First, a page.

Beating High Interest Rates: Re-amortizing a Mortgage
In addition to getting down payment assistance, considering an adjustable rate mortgage, or getting the lender to help you with closing costs, there’s another option.
Paying More Now to Save Later
If you have not signed a contract to commit to buying a house, and you are keen to save money over the duration of the loan term, making the biggest down payment possible is a very good step toward doing so.
The lower your principal balance, the less you will pay on those high interest rates, which is why it’s smart to pay closing costs in cash in addition to making a bigger down payment. Any amount added to the loan will cost you more in today’s higher interest rate environment.
What If You Already Purchased the Home?
Here’s the “meat” of this article. Some borrowers lament that they have already signed the contract, made their down payment, and are committed to the home loan. Are these borrowers stuck paying high mortgage rates on the loan they’ve already started paying on?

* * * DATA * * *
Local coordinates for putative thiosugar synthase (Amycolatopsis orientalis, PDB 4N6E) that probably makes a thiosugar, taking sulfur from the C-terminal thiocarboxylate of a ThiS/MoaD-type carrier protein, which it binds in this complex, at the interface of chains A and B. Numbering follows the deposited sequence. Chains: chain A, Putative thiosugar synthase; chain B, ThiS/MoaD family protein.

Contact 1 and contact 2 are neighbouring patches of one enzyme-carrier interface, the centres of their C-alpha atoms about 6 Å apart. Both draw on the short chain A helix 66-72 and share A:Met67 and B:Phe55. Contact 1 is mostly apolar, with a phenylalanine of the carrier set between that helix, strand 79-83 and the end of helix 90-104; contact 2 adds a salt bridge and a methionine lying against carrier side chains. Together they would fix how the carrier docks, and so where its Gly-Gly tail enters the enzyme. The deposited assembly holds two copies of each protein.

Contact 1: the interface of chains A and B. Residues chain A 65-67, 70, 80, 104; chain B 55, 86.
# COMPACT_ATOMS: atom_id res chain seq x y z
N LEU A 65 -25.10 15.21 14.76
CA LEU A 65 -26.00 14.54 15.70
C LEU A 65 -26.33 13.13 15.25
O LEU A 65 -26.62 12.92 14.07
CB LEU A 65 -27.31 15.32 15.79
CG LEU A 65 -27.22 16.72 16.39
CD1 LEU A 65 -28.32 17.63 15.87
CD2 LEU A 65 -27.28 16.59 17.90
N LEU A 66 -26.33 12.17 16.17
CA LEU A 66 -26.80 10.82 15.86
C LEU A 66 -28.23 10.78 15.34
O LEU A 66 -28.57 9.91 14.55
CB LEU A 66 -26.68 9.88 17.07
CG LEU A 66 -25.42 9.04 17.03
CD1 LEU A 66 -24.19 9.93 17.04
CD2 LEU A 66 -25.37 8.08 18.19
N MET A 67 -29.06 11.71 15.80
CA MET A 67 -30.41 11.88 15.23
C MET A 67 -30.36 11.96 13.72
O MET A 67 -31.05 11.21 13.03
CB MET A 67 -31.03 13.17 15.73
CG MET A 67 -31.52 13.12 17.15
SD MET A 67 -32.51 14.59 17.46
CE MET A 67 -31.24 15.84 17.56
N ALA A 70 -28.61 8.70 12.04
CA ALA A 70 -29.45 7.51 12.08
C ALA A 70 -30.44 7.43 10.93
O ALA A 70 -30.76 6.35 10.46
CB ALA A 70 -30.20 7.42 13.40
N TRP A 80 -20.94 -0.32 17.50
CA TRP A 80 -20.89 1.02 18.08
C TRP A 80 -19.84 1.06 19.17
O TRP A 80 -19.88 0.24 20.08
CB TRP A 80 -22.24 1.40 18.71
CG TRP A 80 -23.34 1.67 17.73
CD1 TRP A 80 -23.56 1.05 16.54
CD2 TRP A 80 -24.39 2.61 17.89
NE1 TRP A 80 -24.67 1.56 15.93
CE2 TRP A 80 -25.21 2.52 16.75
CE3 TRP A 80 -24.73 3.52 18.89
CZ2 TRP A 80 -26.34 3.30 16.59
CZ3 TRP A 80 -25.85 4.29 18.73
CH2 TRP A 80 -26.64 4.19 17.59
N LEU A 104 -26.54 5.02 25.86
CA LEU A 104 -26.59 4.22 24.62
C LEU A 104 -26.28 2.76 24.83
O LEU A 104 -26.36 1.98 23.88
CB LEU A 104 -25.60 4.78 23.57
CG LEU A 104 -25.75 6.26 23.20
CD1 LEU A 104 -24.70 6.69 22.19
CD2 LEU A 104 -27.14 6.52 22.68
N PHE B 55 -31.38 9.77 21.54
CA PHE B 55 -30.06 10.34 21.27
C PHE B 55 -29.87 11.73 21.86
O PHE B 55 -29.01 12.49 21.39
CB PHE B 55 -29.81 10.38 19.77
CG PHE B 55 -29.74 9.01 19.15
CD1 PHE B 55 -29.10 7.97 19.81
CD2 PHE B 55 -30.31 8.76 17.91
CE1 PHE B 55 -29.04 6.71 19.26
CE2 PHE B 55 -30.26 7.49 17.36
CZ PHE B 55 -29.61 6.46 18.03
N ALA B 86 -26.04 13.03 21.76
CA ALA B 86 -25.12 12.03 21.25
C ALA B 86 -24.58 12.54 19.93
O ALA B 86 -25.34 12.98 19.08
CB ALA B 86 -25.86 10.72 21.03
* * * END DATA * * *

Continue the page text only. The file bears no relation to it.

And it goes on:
Not necessarily. If your lender feels you have enough equity in the home (a minimum number of mortgage payments may be required), you can approach the lender and offer to make a lump sum payment toward the principal balance.
Ask the lender to recalculate the loan based on the remaining time left on the mortgage and the new principal balance.
Is There a Catch? Yes, with Exceptions
Yes. Government-backed mortgages like FHA loans typically do not qualify to have a loan re-amortized. But there ARE FHA loan rules that allow a delinquent loan to be re-amortized.
Consider this March 2023 Final Rule published in the Federal Register about FHA mortgages:
“HUD's regulations allow mortgagees to modify a Federal Housing Administration (FHA) insured mortgage by recasting the total unpaid loan for a term limited to 360 months to cure a borrower's default.”
A new “final rule” published in 2023 rule amends HUD's regulations. The new language lets FHA lenders “recast the total unpaid loan for a new term limit of 480 months,” allowing the borrower to reduce the monthly FHA loan payment “as the outstanding balance would be spread over a longer time frame, providing more borrowers with FHA-insured mortgages the ability to retain their homes after default.”
If you are in danger of becoming delinquent on an FHA mortgage, ask your lender about the option to amortize the mortgage and what conditions are necessary for that to be a realistic option.
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